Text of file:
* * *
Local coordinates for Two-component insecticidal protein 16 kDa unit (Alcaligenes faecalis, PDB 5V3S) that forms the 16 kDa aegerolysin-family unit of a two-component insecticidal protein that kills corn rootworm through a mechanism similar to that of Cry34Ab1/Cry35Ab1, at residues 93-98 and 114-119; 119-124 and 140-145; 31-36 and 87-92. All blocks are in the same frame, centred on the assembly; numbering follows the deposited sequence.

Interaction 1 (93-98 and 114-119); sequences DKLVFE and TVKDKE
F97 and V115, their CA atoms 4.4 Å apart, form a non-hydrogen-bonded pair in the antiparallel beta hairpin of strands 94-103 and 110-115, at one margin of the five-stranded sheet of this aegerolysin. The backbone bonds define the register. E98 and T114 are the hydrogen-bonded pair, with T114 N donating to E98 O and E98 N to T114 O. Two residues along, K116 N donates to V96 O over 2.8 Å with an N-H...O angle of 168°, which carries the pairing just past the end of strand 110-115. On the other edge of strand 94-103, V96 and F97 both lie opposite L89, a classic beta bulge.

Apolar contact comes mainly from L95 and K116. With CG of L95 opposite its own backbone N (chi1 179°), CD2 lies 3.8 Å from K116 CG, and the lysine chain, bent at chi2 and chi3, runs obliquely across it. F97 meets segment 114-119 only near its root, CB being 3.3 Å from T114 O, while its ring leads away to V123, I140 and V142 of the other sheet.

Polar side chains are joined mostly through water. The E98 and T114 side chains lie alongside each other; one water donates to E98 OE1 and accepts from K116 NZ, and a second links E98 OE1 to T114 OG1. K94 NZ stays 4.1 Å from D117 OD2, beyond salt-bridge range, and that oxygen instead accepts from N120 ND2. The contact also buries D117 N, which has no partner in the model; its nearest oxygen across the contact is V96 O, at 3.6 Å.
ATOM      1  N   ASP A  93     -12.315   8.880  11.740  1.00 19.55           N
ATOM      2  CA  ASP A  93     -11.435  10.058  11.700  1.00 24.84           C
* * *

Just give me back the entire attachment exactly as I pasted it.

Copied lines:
Local coordinates for Two-component insecticidal protein 16 kDa unit (Alcaligenes faecalis, PDB 5V3S) that forms the 16 kDa aegerolysin-family unit of a two-component insecticidal protein that kills corn rootworm through a mechanism similar to that of Cry34Ab1/Cry35Ab1, at residues 93-98 and 114-119; 119-124 and 140-145; 31-36 and 87-92. All blocks are in the same frame, centred on the assembly; numbering follows the deposited sequence.

Interaction 1 (93-98 and 114-119); sequences DKLVFE and TVKDKE
F97 and V115, their CA atoms 4.4 Å apart, form a non-hydrogen-bonded pair in the antiparallel beta hairpin of strands 94-103 and 110-115, at one margin of the five-stranded sheet of this aegerolysin. The backbone bonds define the register. E98 and T114 are the hydrogen-bonded pair, with T114 N donating to E98 O and E98 N to T114 O. Two residues along, K116 N donates to V96 O over 2.8 Å with an N-H...O angle of 168°, which carries the pairing just past the end of strand 110-115. On the other edge of strand 94-103, V96 and F97 both lie opposite L89, a classic beta bulge.

Apolar contact comes mainly from L95 and K116. With CG of L95 opposite its own backbone N (chi1 179°), CD2 lies 3.8 Å from K116 CG, and the lysine chain, bent at chi2 and chi3, runs obliquely across it. F97 meets segment 114-119 only near its root, CB being 3.3 Å from T114 O, while its ring leads away to V123, I140 and V142 of the other sheet.

Polar side chains are joined mostly through water. The E98 and T114 side chains lie alongside each other; one water donates to E98 OE1 and accepts from K116 NZ, and a second links E98 OE1 to T114 OG1. K94 NZ stays 4.1 Å from D117 OD2, beyond salt-bridge range, and that oxygen instead accepts from N120 ND2. The contact also buries D117 N, which has no partner in the model; its nearest oxygen across the contact is V96 O, at 3.6 Å.
ATOM      1  N   ASP A  93     -12.315   8.880  11.740  1.00 19.55           N
ATOM      2  CA  ASP A  93     -11.435  10.058  11.700  1.00 24.84           C